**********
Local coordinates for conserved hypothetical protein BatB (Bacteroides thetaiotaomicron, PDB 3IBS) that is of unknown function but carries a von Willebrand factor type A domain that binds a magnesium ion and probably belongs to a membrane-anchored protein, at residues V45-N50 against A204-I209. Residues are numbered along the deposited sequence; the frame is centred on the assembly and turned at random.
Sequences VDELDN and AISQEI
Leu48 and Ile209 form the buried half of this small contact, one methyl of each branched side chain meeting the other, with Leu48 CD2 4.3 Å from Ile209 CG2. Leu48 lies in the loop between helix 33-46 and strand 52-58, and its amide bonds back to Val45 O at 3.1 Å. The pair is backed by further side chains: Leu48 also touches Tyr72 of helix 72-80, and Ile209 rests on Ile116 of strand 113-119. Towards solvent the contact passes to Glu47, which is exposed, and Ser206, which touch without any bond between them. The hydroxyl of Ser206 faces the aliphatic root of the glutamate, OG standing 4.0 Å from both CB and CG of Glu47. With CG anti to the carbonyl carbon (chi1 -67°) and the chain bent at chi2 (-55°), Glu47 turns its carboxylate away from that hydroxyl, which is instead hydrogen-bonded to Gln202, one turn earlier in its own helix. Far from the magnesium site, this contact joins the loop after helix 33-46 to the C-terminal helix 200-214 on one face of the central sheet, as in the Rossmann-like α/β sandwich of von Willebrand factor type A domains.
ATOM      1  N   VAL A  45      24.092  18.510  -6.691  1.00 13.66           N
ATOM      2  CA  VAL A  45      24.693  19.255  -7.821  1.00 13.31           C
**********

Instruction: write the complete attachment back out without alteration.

Local coordinates for conserved hypothetical protein BatB (Bacteroides thetaiotaomicron, PDB 3IBS) that is of unknown function but carries a von Willebrand factor type A domain that binds a magnesium ion and probably belongs to a membrane-anchored protein, at residues V45-N50 against A204-I209. Residues are numbered along the deposited sequence; the frame is centred on the assembly and turned at random.
Sequences VDELDN and AISQEI
Leu48 and Ile209 form the buried half of this small contact, one methyl of each branched side chain meeting the other, with Leu48 CD2 4.3 Å from Ile209 CG2. Leu48 lies in the loop between helix 33-46 and strand 52-58, and its amide bonds back to Val45 O at 3.1 Å. The pair is backed by further side chains: Leu48 also touches Tyr72 of helix 72-80, and Ile209 rests on Ile116 of strand 113-119. Towards solvent the contact passes to Glu47, which is exposed, and Ser206, which touch without any bond between them. The hydroxyl of Ser206 faces the aliphatic root of the glutamate, OG standing 4.0 Å from both CB and CG of Glu47. With CG anti to the carbonyl carbon (chi1 -67°) and the chain bent at chi2 (-55°), Glu47 turns its carboxylate away from that hydroxyl, which is instead hydrogen-bonded to Gln202, one turn earlier in its own helix. Far from the magnesium site, this contact joins the loop after helix 33-46 to the C-terminal helix 200-214 on one face of the central sheet, as in the Rossmann-like α/β sandwich of von Willebrand factor type A domains.
ATOM      1  N   VAL A  45      24.092  18.510  -6.691  1.00 13.66           N
ATOM      2  CA  VAL A  45      24.693  19.255  -7.821  1.00 13.31           C